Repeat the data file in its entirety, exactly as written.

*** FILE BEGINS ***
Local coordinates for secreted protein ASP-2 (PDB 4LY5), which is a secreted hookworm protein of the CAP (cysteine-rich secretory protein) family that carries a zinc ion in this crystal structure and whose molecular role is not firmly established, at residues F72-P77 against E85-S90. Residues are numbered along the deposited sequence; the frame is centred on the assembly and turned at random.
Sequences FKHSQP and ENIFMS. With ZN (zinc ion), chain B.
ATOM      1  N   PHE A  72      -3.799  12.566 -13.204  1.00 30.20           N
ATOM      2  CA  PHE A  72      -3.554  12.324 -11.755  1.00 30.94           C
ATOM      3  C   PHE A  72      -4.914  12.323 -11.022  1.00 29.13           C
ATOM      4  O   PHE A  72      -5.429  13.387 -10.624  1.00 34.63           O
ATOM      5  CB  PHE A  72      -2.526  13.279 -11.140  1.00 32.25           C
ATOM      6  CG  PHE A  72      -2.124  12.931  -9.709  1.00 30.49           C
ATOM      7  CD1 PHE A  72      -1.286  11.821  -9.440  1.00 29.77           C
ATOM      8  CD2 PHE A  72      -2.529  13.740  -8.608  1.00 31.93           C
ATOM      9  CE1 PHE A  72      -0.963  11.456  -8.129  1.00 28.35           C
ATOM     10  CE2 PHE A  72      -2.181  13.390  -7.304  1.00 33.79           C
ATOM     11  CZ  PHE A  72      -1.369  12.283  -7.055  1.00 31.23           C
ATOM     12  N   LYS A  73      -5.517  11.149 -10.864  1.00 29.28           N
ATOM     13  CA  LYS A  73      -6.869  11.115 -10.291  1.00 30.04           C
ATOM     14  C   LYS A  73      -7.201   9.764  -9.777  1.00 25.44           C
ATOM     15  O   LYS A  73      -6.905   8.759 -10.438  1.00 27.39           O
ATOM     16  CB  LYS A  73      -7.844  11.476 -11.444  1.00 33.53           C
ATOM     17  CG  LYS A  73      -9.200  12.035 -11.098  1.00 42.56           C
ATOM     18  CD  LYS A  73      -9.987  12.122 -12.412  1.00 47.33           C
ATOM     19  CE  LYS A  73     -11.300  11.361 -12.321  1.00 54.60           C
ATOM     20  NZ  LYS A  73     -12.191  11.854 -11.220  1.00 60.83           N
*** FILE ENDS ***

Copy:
Local coordinates for secreted protein ASP-2 (PDB 4LY5), which is a secreted hookworm protein of the CAP (cysteine-rich secretory protein) family that carries a zinc ion in this crystal structure and whose molecular role is not firmly established, at residues F72-P77 against E85-S90. Residues are numbered along the deposited sequence; the frame is centred on the assembly and turned at random.
Sequences FKHSQP and ENIFMS. With ZN (zinc ion), chain B.
ATOM      1  N   PHE A  72      -3.799  12.566 -13.204  1.00 30.20           N
ATOM      2  CA  PHE A  72      -3.554  12.324 -11.755  1.00 30.94           C
ATOM      3  C   PHE A  72      -4.914  12.323 -11.022  1.00 29.13           C
ATOM      4  O   PHE A  72      -5.429  13.387 -10.624  1.00 34.63           O
ATOM      5  CB  PHE A  72      -2.526  13.279 -11.140  1.00 32.25           C
ATOM      6  CG  PHE A  72      -2.124  12.931  -9.709  1.00 30.49           C
ATOM      7  CD1 PHE A  72      -1.286  11.821  -9.440  1.00 29.77           C
ATOM      8  CD2 PHE A  72      -2.529  13.740  -8.608  1.00 31.93           C
ATOM      9  CE1 PHE A  72      -0.963  11.456  -8.129  1.00 28.35           C
ATOM     10  CE2 PHE A  72      -2.181  13.390  -7.304  1.00 33.79           C
ATOM     11  CZ  PHE A  72      -1.369  12.283  -7.055  1.00 31.23           C
ATOM     12  N   LYS A  73      -5.517  11.149 -10.864  1.00 29.28           N
ATOM     13  CA  LYS A  73      -6.869  11.115 -10.291  1.00 30.04           C
ATOM     14  C   LYS A  73      -7.201   9.764  -9.777  1.00 25.44           C
ATOM     15  O   LYS A  73      -6.905   8.759 -10.438  1.00 27.39           O
ATOM     16  CB  LYS A  73      -7.844  11.476 -11.444  1.00 33.53           C
ATOM     17  CG  LYS A  73      -9.200  12.035 -11.098  1.00 42.56           C
ATOM     18  CD  LYS A  73      -9.987  12.122 -12.412  1.00 47.33           C
ATOM     19  CE  LYS A  73     -11.300  11.361 -12.321  1.00 54.60           C
ATOM     20  NZ  LYS A  73     -12.191  11.854 -11.220  1.00 60.83           N